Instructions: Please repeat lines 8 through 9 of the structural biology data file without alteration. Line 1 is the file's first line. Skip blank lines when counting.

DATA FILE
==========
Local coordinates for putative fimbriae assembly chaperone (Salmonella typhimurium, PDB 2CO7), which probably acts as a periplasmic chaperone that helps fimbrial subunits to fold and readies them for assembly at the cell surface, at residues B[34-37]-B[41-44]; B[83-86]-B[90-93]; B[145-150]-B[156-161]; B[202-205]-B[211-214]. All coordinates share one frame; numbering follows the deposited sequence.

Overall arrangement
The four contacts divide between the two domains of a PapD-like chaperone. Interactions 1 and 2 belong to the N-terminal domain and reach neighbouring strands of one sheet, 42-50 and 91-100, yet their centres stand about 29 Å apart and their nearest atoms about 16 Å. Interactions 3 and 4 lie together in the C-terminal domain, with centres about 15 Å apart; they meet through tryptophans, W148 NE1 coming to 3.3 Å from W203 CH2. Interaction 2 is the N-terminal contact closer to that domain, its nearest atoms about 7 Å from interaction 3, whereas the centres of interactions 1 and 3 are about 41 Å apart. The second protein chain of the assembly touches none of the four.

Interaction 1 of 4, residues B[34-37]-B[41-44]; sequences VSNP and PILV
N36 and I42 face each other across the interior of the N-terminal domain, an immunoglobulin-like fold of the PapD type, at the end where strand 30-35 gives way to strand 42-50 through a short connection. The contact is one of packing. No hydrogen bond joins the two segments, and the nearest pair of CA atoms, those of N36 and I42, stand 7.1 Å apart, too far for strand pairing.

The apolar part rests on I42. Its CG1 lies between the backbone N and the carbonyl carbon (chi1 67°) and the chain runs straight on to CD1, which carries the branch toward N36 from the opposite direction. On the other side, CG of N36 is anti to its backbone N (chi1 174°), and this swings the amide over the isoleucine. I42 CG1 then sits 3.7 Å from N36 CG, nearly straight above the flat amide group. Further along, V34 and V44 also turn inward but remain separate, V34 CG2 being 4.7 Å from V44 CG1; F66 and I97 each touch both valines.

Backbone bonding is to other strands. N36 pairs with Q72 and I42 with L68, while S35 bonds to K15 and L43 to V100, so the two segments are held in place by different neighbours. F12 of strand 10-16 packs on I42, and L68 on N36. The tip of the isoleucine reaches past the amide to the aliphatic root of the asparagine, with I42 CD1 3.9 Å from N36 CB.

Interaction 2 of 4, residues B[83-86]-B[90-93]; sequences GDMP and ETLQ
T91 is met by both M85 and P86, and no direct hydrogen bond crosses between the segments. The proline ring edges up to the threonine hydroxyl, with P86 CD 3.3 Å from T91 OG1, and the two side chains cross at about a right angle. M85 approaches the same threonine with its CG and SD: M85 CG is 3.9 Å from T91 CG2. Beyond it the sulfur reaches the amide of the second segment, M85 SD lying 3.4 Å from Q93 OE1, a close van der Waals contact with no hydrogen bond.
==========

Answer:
Interaction 2 of 4, residues B[83-86]-B[90-93]; sequences GDMP and ETLQ
T91 is met by both M85 and P86, and no direct hydrogen bond crosses between the segments. The proline ring edges up to the threonine hydroxyl, with P86 CD 3.3 Å from T91 OG1, and the two side chains cross at about a right angle. M85 approaches the same threonine with its CG and SD: M85 CG is 3.9 Å from T91 CG2. Beyond it the sulfur reaches the amide of the second segment, M85 SD lying 3.4 Å from Q93 OE1, a close van der Waals contact with no hydrogen bond.